Neighborhood Guide

New York City, city and port located at the mouth of the Hudson River, southeastern New York state, northeastern U.S. It is the largest and most influential American metropolis, encompassing Manhattan and Staten islands, the western sections of Long Island, and a small portion of the New York state mainland to the north of Manhattan. New York City is in reality a collection of many neighborhoods scattered among the city’s five boroughs—Manhattan, Brooklyn, the Bronx, Queens, and Staten Island—each exhibiting its own lifestyle.

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Midtown West

Until recent years, Chelsea was said to be the heart of the Garment and Flower districts. Today, it is one of the city's hottest zip codes. Considered a fashionable place to live, it began as farmland in the early 1800's, becoming more commercial later that century with the coming of an above ground railroad.


Chelsea is located between 34th street and Greenwich Village on the West Side. It is full of off Broadway theaters, new art galleries, and fine restaurants as well as the landmark Chelsea Hotel, a favorite of many famous artists, writers and musicians. During seasonal art openings, the area buzzes with gallery-hoppers that are as interesting to gaze at as the art itself. Chelsea is also home to several popular weekend flea markets and New York City's most modern, state-of-the-art sports complex. Chelsea Piers is a large complex where you can ice skate, drive golf balls, hit inside batting cages or bowl; it also features a health club and many sports leagues. The architecture in this area is unique. East of Ninth Avenue, the spacious and stylish loft warehouses give way to stunning landmark townhouses, prewar co-ops and new luxury high-rise buildings. Traditionalists will appreciate Historic Chelsea's Cushman Row, located between Ninth and Tenth Avenues on 20th Street.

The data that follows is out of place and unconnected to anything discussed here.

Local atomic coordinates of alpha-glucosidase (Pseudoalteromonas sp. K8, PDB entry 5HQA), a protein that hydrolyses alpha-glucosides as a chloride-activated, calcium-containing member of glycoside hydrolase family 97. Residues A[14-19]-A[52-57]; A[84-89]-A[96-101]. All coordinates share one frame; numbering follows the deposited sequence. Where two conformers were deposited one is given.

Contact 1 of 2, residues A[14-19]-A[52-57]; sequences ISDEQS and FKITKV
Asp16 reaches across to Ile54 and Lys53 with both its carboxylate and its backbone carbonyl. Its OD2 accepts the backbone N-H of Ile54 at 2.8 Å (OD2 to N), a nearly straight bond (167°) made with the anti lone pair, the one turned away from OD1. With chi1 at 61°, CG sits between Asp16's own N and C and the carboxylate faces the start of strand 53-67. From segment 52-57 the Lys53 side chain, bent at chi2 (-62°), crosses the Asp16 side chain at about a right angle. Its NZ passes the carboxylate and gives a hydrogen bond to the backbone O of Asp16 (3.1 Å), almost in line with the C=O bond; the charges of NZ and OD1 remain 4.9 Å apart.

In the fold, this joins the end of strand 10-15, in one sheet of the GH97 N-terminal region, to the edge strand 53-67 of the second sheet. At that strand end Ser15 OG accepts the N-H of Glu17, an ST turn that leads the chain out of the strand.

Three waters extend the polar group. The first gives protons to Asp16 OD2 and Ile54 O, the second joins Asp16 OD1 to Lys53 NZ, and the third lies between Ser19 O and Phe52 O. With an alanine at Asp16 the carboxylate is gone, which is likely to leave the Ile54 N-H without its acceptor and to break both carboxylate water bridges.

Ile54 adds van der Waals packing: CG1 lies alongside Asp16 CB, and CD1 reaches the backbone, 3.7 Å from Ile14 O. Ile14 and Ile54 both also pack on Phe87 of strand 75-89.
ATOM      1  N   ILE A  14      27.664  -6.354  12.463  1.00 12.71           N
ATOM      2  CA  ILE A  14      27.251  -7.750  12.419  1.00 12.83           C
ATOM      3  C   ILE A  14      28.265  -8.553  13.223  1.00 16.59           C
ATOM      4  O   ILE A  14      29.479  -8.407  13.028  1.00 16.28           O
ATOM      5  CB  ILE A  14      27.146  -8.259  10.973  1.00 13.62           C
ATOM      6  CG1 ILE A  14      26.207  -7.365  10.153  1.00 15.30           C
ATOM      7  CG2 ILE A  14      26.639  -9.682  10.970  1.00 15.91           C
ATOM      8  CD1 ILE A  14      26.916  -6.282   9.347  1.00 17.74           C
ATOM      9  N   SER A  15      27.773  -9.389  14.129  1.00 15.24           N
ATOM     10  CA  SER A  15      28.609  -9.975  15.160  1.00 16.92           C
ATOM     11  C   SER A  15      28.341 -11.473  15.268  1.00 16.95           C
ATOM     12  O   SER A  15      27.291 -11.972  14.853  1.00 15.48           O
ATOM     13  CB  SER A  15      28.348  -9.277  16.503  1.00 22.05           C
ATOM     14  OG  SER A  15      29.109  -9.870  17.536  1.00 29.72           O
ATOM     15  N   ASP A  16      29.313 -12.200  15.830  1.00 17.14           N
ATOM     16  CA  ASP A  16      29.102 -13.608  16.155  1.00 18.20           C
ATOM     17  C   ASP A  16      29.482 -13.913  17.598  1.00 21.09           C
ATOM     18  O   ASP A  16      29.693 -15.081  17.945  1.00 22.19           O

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West Village

The Financial District, birthplace of New York City and the nation, is one of the most historic and intriguing neighborhoods in the U.S. Full of winding, cobblestone streets and historic buildings, the Financial District sits on the Southern tip of the island. It is now undergoing major restoration and is again considered one of New York's City's special gems. Wall Street is the focal point of this neighborhood - a narrow street that is home to the New York and American Stock Exchanges. South Street Seaport is also a very popular destination. It boasts many shops, restaurants, bars and antique ships that have been converted into floating museums. During the day, the Financial District is as busy if not busier than any other neighborhood in the world; however, at night, there is a lot of peace and quiet.

In 1995, the Mayor started an Economic Revitalization Program in the neighborhood that began with 5,000 new apartments and the prospect of 7,000 more. Many of the older, large office buildings have been converted to residential space with spectacular views of the water and the Statue of Liberty. The neighborhood has emerged as an around-the-clock community for working, living and entertaining. It offers an elegant residential neighborhood, world-class cultural institutions, and a center for music, dance and visual arts events.